But as suggested in a comment above, there are some other candidate terms to consider that are not as confusing as religion: like world-view, life philosophy, or just philosophy. (Here, meant not in the sense that is best applied to what philosophy.se should consider).
Obviously atheism is not a religion. Atheists completely ignore some strange belief system that some people have which causes those people to do all kinds of strange things. There are always people who say they believe in some god and atheists don't, but atheists don't say "I don't believe in god", they say "what is that god thing that you are talking about"?
Since that strange belief systems of others is ignored, it doesn't play any role in the life of an atheist and is of no importance whatsoever (except that from time to time this needs to be clarified to some people). As it doesn't play any role in the life of the atheist, claiming atheism is a religion is quite ridiculous.
See also a quote of Asimov in this thread where he says "I so strongly suspect he doesn't that I don't want to waste my time.".
"considered a religion?" No "Any Philosophy that deals with life and people and how one interacts with all this in order to maintain some sense of a good life and has at it's base a set of principles to deal with any philosophical problem one might encounter could be called a religion." And Atheism has nothing to do with any of that. "Even evolution theory could be called a religion because it is supposed to answer fundamental questions of existence like "why are we here?". No, it's meant to answe the question, "Why are animals different"?
Obviously atheism isn't e.g. the Christian religion, though there are self defined "Buddhist atheists" (e.g. Stephen Batchelor).
One way to answer your question would be to ask whether an inverse or negation of a practice or belief can fulfil the same function, either on a social or individual level.
I can't think of any psychological factor which would make the latter impossible. Or anything phenomenological, though I'd welcome anyone's correction of that from the phenomenological literature on e.g. religion. The imagination is a powerful thing; what is a belief but imaginative conviction?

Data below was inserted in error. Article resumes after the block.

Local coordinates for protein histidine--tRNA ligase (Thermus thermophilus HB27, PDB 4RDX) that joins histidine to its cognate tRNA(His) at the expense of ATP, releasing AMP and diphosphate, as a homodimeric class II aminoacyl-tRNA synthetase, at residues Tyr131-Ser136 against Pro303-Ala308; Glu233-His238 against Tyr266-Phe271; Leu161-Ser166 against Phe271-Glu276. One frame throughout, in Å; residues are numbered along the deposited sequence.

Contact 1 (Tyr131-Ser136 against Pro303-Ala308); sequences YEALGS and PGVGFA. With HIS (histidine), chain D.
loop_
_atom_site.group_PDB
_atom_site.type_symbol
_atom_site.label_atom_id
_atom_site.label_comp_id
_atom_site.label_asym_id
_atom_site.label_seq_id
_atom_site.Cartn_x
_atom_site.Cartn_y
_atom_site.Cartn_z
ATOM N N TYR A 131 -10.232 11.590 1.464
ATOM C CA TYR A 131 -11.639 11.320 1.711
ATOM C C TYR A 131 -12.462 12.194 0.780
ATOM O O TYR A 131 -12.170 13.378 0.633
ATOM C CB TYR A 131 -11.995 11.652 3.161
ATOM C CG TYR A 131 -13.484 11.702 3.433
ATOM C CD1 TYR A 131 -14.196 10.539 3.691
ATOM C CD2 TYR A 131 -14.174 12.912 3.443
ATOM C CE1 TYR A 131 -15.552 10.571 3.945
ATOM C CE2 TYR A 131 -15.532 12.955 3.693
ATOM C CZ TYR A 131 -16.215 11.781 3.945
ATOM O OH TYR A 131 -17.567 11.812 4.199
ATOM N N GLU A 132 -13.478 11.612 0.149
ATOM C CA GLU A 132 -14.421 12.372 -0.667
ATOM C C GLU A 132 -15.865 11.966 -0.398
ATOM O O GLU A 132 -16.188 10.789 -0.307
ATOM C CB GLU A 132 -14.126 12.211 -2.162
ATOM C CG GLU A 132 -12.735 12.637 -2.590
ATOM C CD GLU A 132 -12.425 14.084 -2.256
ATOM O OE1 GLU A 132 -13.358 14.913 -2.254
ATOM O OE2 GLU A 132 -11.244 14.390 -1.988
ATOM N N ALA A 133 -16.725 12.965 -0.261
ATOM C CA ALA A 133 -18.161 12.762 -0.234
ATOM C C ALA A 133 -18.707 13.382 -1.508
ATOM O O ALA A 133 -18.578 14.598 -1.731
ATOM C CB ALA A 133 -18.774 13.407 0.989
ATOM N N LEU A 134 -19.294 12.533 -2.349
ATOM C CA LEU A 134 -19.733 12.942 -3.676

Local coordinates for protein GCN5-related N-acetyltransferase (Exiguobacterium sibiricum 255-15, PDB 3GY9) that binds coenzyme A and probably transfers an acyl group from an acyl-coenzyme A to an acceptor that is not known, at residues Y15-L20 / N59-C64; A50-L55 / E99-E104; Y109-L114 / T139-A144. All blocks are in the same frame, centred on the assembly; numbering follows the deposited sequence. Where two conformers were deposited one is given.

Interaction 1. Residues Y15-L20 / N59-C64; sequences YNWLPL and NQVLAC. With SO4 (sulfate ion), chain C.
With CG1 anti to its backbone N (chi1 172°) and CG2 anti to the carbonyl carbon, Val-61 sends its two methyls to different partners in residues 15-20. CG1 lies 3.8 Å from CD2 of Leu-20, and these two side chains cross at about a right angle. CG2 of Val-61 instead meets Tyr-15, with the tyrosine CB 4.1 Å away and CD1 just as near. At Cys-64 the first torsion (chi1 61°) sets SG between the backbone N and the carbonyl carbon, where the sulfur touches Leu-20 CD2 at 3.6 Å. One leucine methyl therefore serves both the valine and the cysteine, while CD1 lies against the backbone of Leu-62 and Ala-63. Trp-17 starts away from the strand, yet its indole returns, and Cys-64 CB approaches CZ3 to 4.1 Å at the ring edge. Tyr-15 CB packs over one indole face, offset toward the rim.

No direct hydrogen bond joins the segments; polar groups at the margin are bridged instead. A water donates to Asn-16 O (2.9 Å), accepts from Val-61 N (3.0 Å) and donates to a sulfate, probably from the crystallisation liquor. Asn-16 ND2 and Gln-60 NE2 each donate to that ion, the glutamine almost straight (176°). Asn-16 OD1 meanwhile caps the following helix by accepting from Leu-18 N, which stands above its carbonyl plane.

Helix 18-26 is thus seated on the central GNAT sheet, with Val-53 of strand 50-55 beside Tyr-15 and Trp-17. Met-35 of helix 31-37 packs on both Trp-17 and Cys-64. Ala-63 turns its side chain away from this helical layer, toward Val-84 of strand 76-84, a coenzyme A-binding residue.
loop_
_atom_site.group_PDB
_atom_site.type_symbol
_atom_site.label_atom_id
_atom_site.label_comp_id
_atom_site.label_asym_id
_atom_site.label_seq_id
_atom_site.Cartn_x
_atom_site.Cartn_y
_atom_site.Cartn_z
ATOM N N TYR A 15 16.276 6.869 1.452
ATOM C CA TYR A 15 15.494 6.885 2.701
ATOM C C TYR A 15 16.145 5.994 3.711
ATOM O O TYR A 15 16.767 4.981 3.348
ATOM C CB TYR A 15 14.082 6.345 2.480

- Disbelief has content for as long as we consider the alternative.
On a more material level, it's obvious that an atheist can act in any way at all, even attend church services. As a belief, it seems obvious it might fulfil the same ideological role in a collective: provide belonging; self expression (many people hear poetry in Nietzsche); or legitimation (e.g. persecution of religion).
So while atheism isn't any existing religion, and doesn't meet at least some dictionary definitions as it denies any deity, you may (or may not!) suppose it is a religion.
I wouldn't say atheism is a religion, but I have heard it said that the only difference between a religion and a cult is the number of followers. There are definitely groups of atheist who are as fanatical about spreading their beliefs and discrediting others, with a singlemindedness so strong that they rival St. Paul and all he did, especially the people who grew up religious and denounced it later in life. Again similar to Paul's conversion. That is cult like behavior. The Romans referred to early Christians as the cult of Christ, but no history book I've ever seen refers to them in that way. So cult and religion are in the eye of the beholder.